Libyan government spokesperson Moussa Ibrahim said Gaddafi and his wife, who were present in the building, were unharmed in the attack that claimed the life of Saif al-Arab Gaddafi.
“We think now it is clear to everyone that what is happening in Libya has nothing to do with the protection of civilians,” Ibrahim told international media. “This is not permitted by international law. Nato does not care to test our promises, the west does not care to test our statements. Their only care is to rob us of our freedom.”
NATO and the defence ministries of countries involved in supporting Libyan regime change did not immediately comment on the attack. The UN resolution 1973 made in March does not explicitly permit or prohibit assassination of military leaders – Gaddafi is the de-facto head of the country’s armed forces – but it is mandated to use “all necessary measures” to protect civilians.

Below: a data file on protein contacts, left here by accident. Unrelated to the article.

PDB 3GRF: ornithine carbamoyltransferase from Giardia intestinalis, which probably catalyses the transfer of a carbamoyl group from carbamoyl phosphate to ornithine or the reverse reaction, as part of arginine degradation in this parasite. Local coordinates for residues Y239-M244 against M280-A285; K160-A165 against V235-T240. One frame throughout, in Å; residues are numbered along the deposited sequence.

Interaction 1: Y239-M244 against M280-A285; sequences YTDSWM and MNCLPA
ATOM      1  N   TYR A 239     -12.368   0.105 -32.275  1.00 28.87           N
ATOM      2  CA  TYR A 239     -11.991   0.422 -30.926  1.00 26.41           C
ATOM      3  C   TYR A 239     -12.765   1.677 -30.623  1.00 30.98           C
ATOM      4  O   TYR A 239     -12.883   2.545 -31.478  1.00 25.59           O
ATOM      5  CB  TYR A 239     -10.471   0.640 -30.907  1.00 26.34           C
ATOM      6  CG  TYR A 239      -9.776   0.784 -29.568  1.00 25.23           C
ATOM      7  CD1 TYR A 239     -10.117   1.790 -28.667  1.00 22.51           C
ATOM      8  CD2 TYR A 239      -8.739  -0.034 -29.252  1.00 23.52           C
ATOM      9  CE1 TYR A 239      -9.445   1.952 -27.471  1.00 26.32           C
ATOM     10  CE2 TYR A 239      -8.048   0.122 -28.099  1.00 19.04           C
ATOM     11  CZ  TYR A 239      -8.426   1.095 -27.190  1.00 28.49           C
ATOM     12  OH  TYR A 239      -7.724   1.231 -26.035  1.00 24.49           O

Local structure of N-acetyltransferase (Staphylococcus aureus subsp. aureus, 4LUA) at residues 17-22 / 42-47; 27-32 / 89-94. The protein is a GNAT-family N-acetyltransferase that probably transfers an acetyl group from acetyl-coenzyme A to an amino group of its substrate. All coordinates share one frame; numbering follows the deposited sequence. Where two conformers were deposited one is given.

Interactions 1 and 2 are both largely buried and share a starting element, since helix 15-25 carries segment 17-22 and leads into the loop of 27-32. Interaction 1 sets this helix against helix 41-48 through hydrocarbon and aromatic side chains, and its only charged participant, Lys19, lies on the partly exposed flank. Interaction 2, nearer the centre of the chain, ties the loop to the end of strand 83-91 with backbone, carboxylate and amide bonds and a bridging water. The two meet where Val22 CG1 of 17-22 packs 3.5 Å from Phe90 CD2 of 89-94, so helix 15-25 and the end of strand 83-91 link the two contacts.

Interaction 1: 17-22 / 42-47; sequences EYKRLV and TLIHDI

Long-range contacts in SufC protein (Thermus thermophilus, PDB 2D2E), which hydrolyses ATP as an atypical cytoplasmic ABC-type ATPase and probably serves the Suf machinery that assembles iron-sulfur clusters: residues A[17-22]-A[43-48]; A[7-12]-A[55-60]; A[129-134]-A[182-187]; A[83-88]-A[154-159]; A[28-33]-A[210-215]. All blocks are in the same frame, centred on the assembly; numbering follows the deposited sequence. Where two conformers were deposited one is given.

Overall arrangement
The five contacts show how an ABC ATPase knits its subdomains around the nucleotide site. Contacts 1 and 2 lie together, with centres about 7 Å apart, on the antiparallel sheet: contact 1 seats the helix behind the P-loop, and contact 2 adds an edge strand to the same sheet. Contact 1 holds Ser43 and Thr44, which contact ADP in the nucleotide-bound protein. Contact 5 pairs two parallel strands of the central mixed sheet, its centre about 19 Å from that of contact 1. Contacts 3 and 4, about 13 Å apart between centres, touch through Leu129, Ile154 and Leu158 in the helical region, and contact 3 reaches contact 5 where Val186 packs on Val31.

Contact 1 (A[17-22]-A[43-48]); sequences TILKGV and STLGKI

Fighting for key towns and oil ports continues as Gaddafi’s forces clash with NATO-backed rebels based in the eastern city of Benghazi. On Friday aid ships were blocked from docking at the port of Misrata – the scene of some of the civil war’s most vicious fighting – while coalition warships cleared mines laid by Gaddafi’s military.
Last month the Maldives suspended diplomatic ties with the Libyan government as Western powers increased military pressure on President Muammar Gaddafi’s regime.
“Following the recognition of the TNC, the suspension of diplomatic relations with the pro-Gaddafi regime is based on the continuing deteriorating human rights and humanitarian situation in Libya, and increasingly clear evidence that the Gaddafi regime is guilty of crimes against humanity and war crimes,” the Maldives Foreign Ministry said in a statement.
The statement came after the US accused Gaddafi of using human shields and cluster bombs against his own population in Misrata.